There are so many heart-warming stories that I can share with you about the Fauna Foundation. I have probably written enough for today, but if you would like to see and learn more about the work being done at Fauna please check out their website at:
The website hasn’t been updated in a while because there is a whole new re-vamped website in the works. But you will find lots of interesting information, stories and some great pictures.
(photos used with permission and provided by the Fauna Foundation)
Enjoy and have a great day!
Kathleen (aka TheNatureNut)


erinpetersonart said...

I'm so jealous of you for being able to do this! I don't think they have something like that around here, but if they did, I'd be there!!!

ThePeachTree said...

What an unbelievable post! I can't wait to hear more next wednesday!

Aimee Dars said...

Amazing! What a great place for these animals!

Hedgelands Glass Lass said...

Wonderfully written post - you transported me somewhere else. I found it very moving to read about this special place and the great work that is being done.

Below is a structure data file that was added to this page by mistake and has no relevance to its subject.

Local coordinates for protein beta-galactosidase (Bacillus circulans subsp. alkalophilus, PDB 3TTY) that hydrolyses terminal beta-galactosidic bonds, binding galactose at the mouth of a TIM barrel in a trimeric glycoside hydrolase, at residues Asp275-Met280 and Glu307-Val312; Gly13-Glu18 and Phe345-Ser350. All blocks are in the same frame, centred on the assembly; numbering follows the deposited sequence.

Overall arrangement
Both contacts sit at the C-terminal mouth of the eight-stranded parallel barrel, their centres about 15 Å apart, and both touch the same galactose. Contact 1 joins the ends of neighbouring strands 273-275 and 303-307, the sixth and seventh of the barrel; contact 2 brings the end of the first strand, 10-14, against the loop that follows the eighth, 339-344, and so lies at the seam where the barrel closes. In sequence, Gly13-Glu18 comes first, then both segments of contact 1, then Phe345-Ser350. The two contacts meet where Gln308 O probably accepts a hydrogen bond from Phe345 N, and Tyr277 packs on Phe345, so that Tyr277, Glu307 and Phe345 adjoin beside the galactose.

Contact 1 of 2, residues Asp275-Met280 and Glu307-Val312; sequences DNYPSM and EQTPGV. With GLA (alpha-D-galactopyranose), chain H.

jessicajane said...

very touching post. i look forward to reading more!

UniqueNurseGranny said...

Amazing.Such an interesting account of your experiences.Loved it.

Anonymous said...

That is awesome! I wish I could volunteer my time at a place like that...I love that you care so deeply for animals in need...I think we are kindred spirits! :0)

picciolo said...

what a wonderful place to volunteer! And I love the skunk pictures too. Thanks for leaving a kind comment on my blog
: )

Dulce said...

I am enjoying reading your blog I have been in your Etsy shop before I love it. Until next time.

Rachel said...

Wow, I would love to be able to do something like that as well. I thought about homeless animal shelters but I wouldn't be able to stand not being able to give them all a home. This was the perfect blog to send me to, I will be keeping up with it. I'm such a sap for animals.

Rosebud Collection said...

What a great story, sad and then happy..What a great place to work..

decadentdiamond said...

How wonderful.. I started laughing when I read the tug-of-war paragraph, I could picture it so clearly!

Holly said...

What a wonderful place. How nice that they have you there.